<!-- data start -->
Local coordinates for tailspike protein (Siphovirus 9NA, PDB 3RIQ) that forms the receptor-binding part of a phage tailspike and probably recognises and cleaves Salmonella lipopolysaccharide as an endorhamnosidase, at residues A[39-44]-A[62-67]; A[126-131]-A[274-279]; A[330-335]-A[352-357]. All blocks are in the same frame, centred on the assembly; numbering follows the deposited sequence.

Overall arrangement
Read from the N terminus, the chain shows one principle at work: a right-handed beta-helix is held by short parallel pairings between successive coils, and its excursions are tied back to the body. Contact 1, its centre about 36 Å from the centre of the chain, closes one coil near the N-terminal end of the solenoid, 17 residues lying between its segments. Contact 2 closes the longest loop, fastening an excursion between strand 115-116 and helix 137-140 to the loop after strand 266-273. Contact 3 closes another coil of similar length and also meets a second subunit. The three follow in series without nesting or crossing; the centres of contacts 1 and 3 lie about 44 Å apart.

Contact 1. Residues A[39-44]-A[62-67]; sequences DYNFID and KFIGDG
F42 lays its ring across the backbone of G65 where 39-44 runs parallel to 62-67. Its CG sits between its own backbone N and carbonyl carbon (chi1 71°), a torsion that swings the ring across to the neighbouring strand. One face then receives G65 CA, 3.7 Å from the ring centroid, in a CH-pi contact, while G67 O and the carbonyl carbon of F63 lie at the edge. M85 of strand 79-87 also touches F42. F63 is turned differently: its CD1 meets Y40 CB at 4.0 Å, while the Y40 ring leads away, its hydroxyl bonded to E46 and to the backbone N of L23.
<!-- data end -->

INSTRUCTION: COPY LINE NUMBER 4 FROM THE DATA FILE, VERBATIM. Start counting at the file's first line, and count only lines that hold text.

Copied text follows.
Contact 1. Residues A[39-44]-A[62-67]; sequences DYNFID and KFIGDG